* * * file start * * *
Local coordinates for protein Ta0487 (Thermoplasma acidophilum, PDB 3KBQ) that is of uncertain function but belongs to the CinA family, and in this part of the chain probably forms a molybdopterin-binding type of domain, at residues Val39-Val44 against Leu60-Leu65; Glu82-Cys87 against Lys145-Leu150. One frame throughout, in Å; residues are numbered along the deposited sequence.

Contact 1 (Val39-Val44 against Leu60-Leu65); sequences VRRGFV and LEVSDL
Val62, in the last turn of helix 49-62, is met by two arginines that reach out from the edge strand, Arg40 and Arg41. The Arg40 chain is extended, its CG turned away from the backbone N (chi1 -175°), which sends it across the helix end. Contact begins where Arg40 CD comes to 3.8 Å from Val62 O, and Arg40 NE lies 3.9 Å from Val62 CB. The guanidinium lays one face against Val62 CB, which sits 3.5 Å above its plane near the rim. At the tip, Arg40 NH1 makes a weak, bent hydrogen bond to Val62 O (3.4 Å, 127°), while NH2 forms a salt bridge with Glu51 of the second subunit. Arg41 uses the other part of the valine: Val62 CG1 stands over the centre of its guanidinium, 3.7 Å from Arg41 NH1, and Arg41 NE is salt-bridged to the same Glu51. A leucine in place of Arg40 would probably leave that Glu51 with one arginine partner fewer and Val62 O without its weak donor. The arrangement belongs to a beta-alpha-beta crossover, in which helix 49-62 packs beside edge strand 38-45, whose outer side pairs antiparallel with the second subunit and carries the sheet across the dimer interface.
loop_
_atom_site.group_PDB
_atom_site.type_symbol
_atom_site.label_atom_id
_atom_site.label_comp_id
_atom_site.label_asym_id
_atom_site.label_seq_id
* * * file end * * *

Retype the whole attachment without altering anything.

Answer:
Local coordinates for protein Ta0487 (Thermoplasma acidophilum, PDB 3KBQ) that is of uncertain function but belongs to the CinA family, and in this part of the chain probably forms a molybdopterin-binding type of domain, at residues Val39-Val44 against Leu60-Leu65; Glu82-Cys87 against Lys145-Leu150. One frame throughout, in Å; residues are numbered along the deposited sequence.

Contact 1 (Val39-Val44 against Leu60-Leu65); sequences VRRGFV and LEVSDL
Val62, in the last turn of helix 49-62, is met by two arginines that reach out from the edge strand, Arg40 and Arg41. The Arg40 chain is extended, its CG turned away from the backbone N (chi1 -175°), which sends it across the helix end. Contact begins where Arg40 CD comes to 3.8 Å from Val62 O, and Arg40 NE lies 3.9 Å from Val62 CB. The guanidinium lays one face against Val62 CB, which sits 3.5 Å above its plane near the rim. At the tip, Arg40 NH1 makes a weak, bent hydrogen bond to Val62 O (3.4 Å, 127°), while NH2 forms a salt bridge with Glu51 of the second subunit. Arg41 uses the other part of the valine: Val62 CG1 stands over the centre of its guanidinium, 3.7 Å from Arg41 NH1, and Arg41 NE is salt-bridged to the same Glu51. A leucine in place of Arg40 would probably leave that Glu51 with one arginine partner fewer and Val62 O without its weak donor. The arrangement belongs to a beta-alpha-beta crossover, in which helix 49-62 packs beside edge strand 38-45, whose outer side pairs antiparallel with the second subunit and carries the sheet across the dimer interface.
loop_
_atom_site.group_PDB
_atom_site.type_symbol
_atom_site.label_atom_id
_atom_site.label_comp_id
_atom_site.label_asym_id
_atom_site.label_seq_id